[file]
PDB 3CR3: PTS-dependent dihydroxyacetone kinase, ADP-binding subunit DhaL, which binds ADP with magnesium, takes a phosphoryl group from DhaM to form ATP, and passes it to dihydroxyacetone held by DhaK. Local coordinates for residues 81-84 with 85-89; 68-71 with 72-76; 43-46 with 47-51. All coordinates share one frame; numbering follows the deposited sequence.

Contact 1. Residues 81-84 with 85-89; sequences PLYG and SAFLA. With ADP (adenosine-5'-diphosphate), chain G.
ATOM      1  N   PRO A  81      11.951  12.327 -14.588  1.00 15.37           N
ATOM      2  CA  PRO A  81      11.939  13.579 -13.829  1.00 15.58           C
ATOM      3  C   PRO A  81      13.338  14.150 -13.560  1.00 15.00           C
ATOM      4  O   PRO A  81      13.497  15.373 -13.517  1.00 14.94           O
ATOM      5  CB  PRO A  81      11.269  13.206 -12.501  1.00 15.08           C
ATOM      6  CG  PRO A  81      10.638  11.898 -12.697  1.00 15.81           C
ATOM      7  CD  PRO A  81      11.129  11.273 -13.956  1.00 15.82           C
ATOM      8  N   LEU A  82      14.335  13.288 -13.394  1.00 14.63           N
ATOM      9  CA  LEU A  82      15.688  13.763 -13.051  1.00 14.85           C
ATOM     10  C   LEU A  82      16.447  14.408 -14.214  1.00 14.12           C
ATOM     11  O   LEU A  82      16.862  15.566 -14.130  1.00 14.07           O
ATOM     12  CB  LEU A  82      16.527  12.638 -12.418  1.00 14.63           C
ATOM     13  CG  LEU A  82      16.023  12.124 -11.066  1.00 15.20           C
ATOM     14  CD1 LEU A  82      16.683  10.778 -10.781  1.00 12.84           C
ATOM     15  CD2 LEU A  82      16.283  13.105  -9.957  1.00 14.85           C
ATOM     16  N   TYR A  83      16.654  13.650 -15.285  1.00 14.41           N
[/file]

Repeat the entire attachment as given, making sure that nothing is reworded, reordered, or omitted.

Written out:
PDB 3CR3: PTS-dependent dihydroxyacetone kinase, ADP-binding subunit DhaL, which binds ADP with magnesium, takes a phosphoryl group from DhaM to form ATP, and passes it to dihydroxyacetone held by DhaK. Local coordinates for residues 81-84 with 85-89; 68-71 with 72-76; 43-46 with 47-51. All coordinates share one frame; numbering follows the deposited sequence.

Contact 1. Residues 81-84 with 85-89; sequences PLYG and SAFLA. With ADP (adenosine-5'-diphosphate), chain G.
ATOM      1  N   PRO A  81      11.951  12.327 -14.588  1.00 15.37           N
ATOM      2  CA  PRO A  81      11.939  13.579 -13.829  1.00 15.58           C
ATOM      3  C   PRO A  81      13.338  14.150 -13.560  1.00 15.00           C
ATOM      4  O   PRO A  81      13.497  15.373 -13.517  1.00 14.94           O
ATOM      5  CB  PRO A  81      11.269  13.206 -12.501  1.00 15.08           C
ATOM      6  CG  PRO A  81      10.638  11.898 -12.697  1.00 15.81           C
ATOM      7  CD  PRO A  81      11.129  11.273 -13.956  1.00 15.82           C
ATOM      8  N   LEU A  82      14.335  13.288 -13.394  1.00 14.63           N
ATOM      9  CA  LEU A  82      15.688  13.763 -13.051  1.00 14.85           C
ATOM     10  C   LEU A  82      16.447  14.408 -14.214  1.00 14.12           C
ATOM     11  O   LEU A  82      16.862  15.566 -14.130  1.00 14.07           O
ATOM     12  CB  LEU A  82      16.527  12.638 -12.418  1.00 14.63           C
ATOM     13  CG  LEU A  82      16.023  12.124 -11.066  1.00 15.20           C
ATOM     14  CD1 LEU A  82      16.683  10.778 -10.781  1.00 12.84           C
ATOM     15  CD2 LEU A  82      16.283  13.105  -9.957  1.00 14.85           C
ATOM     16  N   TYR A  83      16.654  13.650 -15.285  1.00 14.41           N